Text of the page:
To Froebel the most interesting correspondence between the unfolding of thought and the growth of plants and animals lay in the characteristics which constitute the very idea of development. Comparing the mind of the young child with that of the mature and educated man, we find that the former has few ideas, and that such as he has are abstract, indefinite, and held in isolation the one from the other; while the latter not only possesses an infinitude of particular thoughts, but has articulated these thoughts into a systematized unity. In like manner, organisms develop by an advance in structure from the homogeneous to the heterogeneous, their growth beginning in the differentiation of an originally uniform germ, and through a continuous repetition of this process completing itself in the production of a membered totality in whose maintenance an almost countless number of organs find their own fulfillment. In other words, as thought unfolds by dissolving an ever-increasing multiplicity of differences into a higher unity of self-consciousness, so an organism develops by "working out diversities of member, form, and function, and at the same time in the very act of differentiating, reintegrating its diversities into the common unity." To this correspondence Froebel is perpetually recurring, and occasionally his manner of stating it gives color to the idea that he borrowed the law of development from Nature, and, making the "tree his tutor," learned from physical organisms how to aid the mind in its struggle to become actually what it is ideally. But the careful study of Froebel's works revolutionizes this opinion. He was not one of those who love to find "natural law in the * See Caird's Philosophy of Religion, p. 108. spiritual world," but rather one who only cared for Nature because he had penetrated her disguise and beheld in all her varying forms the shining lineaments of mind. "There exists no other energy," he once said," but that of thought. The law of thought is the law of the Cosmos." * And, again, he wrote to Krause, the philosopher, "I consider the movement from analysis to synthesis, which I find in pure thought, as the type and law of all development." The practical bearing of the thoughts just considered is obvious. If education is to conform to the natural process of development it must seek in childhood to quicken sympathy and enlarge the range of perception. It must aid the boy to find the relations between observed facts, while to the youth it should reveal the unity underlying these relations, and gradually lead him in each department of study to "see the whole in the part."This was of course, the kind of language that befuddled those who wanted education to stick to the facts, convey nothing but the facts and for education to ignore the natural development of the child.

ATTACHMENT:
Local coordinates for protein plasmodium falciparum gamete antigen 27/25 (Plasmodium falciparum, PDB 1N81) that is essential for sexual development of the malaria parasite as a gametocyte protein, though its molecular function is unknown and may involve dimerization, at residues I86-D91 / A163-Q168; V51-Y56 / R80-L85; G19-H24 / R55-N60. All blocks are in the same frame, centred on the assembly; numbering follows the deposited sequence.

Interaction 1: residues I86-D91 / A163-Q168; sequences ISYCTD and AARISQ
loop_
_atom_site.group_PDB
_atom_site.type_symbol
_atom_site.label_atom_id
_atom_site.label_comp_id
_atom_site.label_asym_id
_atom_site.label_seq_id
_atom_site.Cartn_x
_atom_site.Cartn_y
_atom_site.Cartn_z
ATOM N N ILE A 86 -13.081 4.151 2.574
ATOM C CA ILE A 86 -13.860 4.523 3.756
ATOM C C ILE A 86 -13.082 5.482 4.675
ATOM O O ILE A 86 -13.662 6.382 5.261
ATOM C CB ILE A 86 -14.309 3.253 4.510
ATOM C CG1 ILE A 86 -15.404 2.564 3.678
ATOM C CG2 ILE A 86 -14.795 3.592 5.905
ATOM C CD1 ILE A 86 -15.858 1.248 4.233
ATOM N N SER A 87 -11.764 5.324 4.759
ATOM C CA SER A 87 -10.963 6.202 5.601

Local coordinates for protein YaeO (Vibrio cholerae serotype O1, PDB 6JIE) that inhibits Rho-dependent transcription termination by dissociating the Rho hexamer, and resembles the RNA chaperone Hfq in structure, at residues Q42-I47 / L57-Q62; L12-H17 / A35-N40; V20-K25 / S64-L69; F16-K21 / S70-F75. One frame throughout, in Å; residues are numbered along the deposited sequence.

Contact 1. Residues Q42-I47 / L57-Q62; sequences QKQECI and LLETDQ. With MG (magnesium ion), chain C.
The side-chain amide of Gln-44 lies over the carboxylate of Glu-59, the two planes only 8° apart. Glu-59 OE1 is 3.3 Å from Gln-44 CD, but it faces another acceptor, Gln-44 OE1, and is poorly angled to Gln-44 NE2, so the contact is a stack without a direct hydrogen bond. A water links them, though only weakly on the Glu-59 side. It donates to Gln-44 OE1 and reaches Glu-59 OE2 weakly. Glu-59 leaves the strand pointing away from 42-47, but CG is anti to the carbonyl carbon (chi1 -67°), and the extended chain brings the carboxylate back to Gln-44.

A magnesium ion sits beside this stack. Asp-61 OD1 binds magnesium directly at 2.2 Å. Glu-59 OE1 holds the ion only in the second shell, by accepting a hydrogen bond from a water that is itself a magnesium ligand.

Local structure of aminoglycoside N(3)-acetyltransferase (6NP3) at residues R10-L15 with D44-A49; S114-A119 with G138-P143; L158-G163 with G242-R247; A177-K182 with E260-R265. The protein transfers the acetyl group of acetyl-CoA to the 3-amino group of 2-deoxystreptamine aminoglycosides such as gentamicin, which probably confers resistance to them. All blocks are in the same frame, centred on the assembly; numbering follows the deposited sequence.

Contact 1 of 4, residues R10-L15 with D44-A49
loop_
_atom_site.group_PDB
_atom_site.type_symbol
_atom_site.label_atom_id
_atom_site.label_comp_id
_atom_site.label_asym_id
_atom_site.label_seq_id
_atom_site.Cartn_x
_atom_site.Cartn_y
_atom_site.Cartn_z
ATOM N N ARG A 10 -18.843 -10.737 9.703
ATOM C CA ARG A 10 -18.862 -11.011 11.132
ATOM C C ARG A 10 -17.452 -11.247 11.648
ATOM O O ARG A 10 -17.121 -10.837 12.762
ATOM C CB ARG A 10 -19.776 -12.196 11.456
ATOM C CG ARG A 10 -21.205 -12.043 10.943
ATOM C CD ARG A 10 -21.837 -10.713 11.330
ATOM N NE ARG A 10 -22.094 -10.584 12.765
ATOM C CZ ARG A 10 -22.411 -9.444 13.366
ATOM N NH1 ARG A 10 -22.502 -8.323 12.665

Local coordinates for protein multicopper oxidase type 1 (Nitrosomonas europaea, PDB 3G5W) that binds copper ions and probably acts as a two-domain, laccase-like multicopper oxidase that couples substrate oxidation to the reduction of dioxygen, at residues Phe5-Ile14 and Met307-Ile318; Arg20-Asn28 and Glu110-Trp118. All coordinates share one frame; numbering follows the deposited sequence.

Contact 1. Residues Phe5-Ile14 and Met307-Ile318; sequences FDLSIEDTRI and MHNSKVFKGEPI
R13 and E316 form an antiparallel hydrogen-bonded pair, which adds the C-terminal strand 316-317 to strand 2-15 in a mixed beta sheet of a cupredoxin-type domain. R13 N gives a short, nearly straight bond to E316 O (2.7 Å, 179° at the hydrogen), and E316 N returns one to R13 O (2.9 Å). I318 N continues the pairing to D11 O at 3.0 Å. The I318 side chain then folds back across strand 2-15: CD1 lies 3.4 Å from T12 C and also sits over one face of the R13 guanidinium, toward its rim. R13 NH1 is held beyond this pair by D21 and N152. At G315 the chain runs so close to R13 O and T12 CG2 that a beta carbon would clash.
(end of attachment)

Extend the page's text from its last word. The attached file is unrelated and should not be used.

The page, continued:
I am interested in having my students make a variety of wooden musical instruments, and so have begun making a funky cigar box guitar as shown in the photo above. The frame is made of pine cut from a 2 x 4 and the top and back panels are glued up from resawn basswood.
There are 17 making days left before Christmas. If you have gifts to give for any of the holiday occasions, and are running out of time check out my etsy store here.
Make, fix, create and extend to others the opportunity to learn likewise.